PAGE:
Performance characteristics of Loss-of-Fluid Test (LOFT) reactor coolant pumps under transient two-phase flow conditions were obtained based on the analysis of two large and small break loss-of-coolant experiments conducted at the LOFT facility. Emphasis is placed on the evaluation of the transient two-phase flow effects on the LOFT reactor coolant pump performance during the first quadrant operation. The measured pump characteristics are presented as functions of pump void fraction which was determined based on the measured density. The calculated pump characteristics such as pump head, torque (or hydraulic torque), and efficiency are also determined as functions of pump void fractions. The importance of accurate modeling of the reactor coolant pump performance under two-phase conditions is addressed. The analytical pump model, currently used in most reactor analysis codes to predict transient two-phase pump behavior, is assessed

  12. Fusion-reactor blanket and coolant material compatibility

    Jeppson, D.W.; Keough, R.F.

    1981-01-01

    Fusion reactor blanket and coolant compatibility tests are being conducted to aid in the selection and design of safe blanket and coolant systems for future fusion reactors. Results of scoping compatibility tests to date are reported for blanket material and water interactions at near operating temperatures. These tests indicate the quantitative hydrogen release, the maximum temperature and pressures produced and the rates of interactions for selected blanket materials

  13. Sloshing of coolant in a seismically isolated reactor

    Wu, T.S.; Guildys, J.; Seidensticker, R.W.

    1988-01-01

    During a seismic event, the liquid coolant inside the reactor vessel has sloshing motion which is a low-frequency phenomenon. In a reactor system incorporated with seismic isolation, the isolation frequency usually is also very low. There is concern on the potential amplification of sloshing motion of the liquid coolant. This study investigates the effects of seismic isolation on the sloshing of liquid coolant inside the reactor vessel of a liquid metal cooled reactor. Based on a synthetic ground motion whose response spectra envelop those specified by the NRC Regulator Guide 1.60, it is found that the maximum sloshing wave height increases from 18 in. to almost 30 in. when the system is seismically isolated. Since higher sloshing wave may introduce severe impact forces and thermal shocks to the reactor closure and other components within the reactor vessel, adequate design considerations should be made either to suppress the wave height or to reduce the effects caused by high waves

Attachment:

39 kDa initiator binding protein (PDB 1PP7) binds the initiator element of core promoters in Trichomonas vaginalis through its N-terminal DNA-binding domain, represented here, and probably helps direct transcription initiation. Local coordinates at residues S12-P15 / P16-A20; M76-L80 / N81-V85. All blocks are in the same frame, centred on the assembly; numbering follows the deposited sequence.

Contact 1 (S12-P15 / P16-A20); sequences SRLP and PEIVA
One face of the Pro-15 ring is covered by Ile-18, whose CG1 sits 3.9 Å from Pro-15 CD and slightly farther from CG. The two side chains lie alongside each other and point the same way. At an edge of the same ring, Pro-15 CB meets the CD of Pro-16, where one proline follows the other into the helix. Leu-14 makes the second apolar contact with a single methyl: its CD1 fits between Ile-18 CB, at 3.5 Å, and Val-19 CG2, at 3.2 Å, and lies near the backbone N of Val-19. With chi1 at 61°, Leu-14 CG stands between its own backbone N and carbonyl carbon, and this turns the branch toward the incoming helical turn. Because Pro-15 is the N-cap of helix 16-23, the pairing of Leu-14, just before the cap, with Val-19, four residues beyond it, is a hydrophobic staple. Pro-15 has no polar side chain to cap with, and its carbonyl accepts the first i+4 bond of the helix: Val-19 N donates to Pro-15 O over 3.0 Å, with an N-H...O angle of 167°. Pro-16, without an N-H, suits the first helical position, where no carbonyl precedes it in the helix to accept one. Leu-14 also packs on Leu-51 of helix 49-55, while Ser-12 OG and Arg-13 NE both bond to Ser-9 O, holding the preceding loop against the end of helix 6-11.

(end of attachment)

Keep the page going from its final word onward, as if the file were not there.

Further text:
14. Standardized sampling system for reactor coolants

    Divine, J.R.; Munson, L.F.; Nelson, J.L.; McDowell, R.L.; Jankowski, M.W.

    1982-09-01

    A three-pronged approach was developed to reach the objectives of acceptable coolant sampling, assessment of occupational exposure from corrosion products, and model development for the transport and buildup of corrosion products. Emphasis is on sampler design

  15. Radioactivity analysis of KAMINI reactor coolant from regulatory perspectives

    Srinivasan, T.K.; Sulthan, Bajeer; Sarangapani, R.; Jose, M.T.; Venkatraman, B.; Thilagam, L.

    2016-01-01

    KAMINI (a 30kWt) research reactor is operated for neutron radiography of fuel subassemblies and pyro devices and activation analysis of various samples. The reactor is fueled by 233 U and DM water is used as the coolant. During reactor operation, fission product noble gasses (FPNGs) such as 85m Kr, 87 Kr, 88 Kr, 135 Xe, 135m Xe and 138 Xe are detected in the coolant water. In order to detect clad failure, the water is sampled during reactor operation at regular intervals as per the technical specifications. In the present work, analysis of measured activities in coolant samples collected during reactor operation at 25 kWt are presented and compared with computed values obtained using ORIGEN (Isotope Generation) code

  16. Triboengineering problems of lead coolant in innovative fast reactors

    Beznosov, A.V.; Novozhilova, O.O.; Shumilkov, A.I.; Lvov, A.V.; Bokova, T.A.; Makhov, K.A.

    2013-01-01

    Graphical abstract: Models of experimental sites for research of processes tribology in heavy liquid metal coolant. -- Highlights: • The contact a pair of heavy liquid metal coolant for reactors on fast neutrons. • The hydrostatic bearings main circulation pumps. • Oxide coating and degree of wear of friction surfaces in heavy liquid metal coolant. -- Abstract: So far, there are plenty of works dedicated to studying the phenomenon of friction. However, there are none dedicated to functioning of contact pairs in heavy liquid-metal coolants for fast neutron, reactor installations (Kogaev and Drozdov, 1991; Modern Tribology, 2008; Drozdov et al., 1986). At the Nizhny Novgorod State Technical University, such research is conducted in respect to friction, bearings of main circulating pumps, interaction of sheaths of neutron absorber rods with their covers, of the reactor control and safety system, refueling systems, and interaction of coolant flows with, channel borders. As a result of experimental studies, the characteristic of friction pairs in the heavy, liquid metal coolant shows the presence dependences of oxide film on structural materials of the wear. The inapplicability of existing calculation methods for assessing the performance of the bearing nodes, in the heavy liquid metal coolant is shown